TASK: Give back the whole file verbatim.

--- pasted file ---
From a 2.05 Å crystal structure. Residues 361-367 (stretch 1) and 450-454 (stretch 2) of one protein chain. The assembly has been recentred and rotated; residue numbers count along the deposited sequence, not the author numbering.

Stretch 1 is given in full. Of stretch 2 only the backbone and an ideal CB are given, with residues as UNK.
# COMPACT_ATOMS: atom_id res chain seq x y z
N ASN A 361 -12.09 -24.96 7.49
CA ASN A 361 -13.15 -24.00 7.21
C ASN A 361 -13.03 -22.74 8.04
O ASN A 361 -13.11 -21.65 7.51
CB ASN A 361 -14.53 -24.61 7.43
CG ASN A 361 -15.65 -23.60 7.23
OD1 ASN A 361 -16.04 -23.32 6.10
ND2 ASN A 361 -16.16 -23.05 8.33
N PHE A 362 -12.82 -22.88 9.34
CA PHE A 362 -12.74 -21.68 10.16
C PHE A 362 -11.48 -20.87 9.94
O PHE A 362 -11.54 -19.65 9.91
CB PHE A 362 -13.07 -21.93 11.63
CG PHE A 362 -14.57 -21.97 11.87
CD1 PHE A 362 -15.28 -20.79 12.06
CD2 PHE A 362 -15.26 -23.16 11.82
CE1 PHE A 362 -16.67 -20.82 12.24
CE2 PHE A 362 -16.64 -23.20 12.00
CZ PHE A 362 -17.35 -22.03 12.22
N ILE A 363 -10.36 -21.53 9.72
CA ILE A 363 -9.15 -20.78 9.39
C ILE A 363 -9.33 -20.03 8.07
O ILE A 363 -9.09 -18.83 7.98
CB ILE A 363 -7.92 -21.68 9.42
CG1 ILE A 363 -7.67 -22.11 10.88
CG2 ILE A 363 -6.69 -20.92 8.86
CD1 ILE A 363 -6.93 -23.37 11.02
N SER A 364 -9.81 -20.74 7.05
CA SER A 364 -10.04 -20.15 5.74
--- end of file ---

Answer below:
From a 2.05 Å crystal structure. Residues 361-367 (stretch 1) and 450-454 (stretch 2) of one protein chain. The assembly has been recentred and rotated; residue numbers count along the deposited sequence, not the author numbering.

Stretch 1 is given in full. Of stretch 2 only the backbone and an ideal CB are given, with residues as UNK.
# COMPACT_ATOMS: atom_id res chain seq x y z
N ASN A 361 -12.09 -24.96 7.49
CA ASN A 361 -13.15 -24.00 7.21
C ASN A 361 -13.03 -22.74 8.04
O ASN A 361 -13.11 -21.65 7.51
CB ASN A 361 -14.53 -24.61 7.43
CG ASN A 361 -15.65 -23.60 7.23
OD1 ASN A 361 -16.04 -23.32 6.10
ND2 ASN A 361 -16.16 -23.05 8.33
N PHE A 362 -12.82 -22.88 9.34
CA PHE A 362 -12.74 -21.68 10.16
C PHE A 362 -11.48 -20.87 9.94
O PHE A 362 -11.54 -19.65 9.91
CB PHE A 362 -13.07 -21.93 11.63
CG PHE A 362 -14.57 -21.97 11.87
CD1 PHE A 362 -15.28 -20.79 12.06
CD2 PHE A 362 -15.26 -23.16 11.82
CE1 PHE A 362 -16.67 -20.82 12.24
CE2 PHE A 362 -16.64 -23.20 12.00
CZ PHE A 362 -17.35 -22.03 12.22
N ILE A 363 -10.36 -21.53 9.72
CA ILE A 363 -9.15 -20.78 9.39
C ILE A 363 -9.33 -20.03 8.07
O ILE A 363 -9.09 -18.83 7.98
CB ILE A 363 -7.92 -21.68 9.42
CG1 ILE A 363 -7.67 -22.11 10.88
CG2 ILE A 363 -6.69 -20.92 8.86
CD1 ILE A 363 -6.93 -23.37 11.02
N SER A 364 -9.81 -20.74 7.05
CA SER A 364 -10.04 -20.15 5.74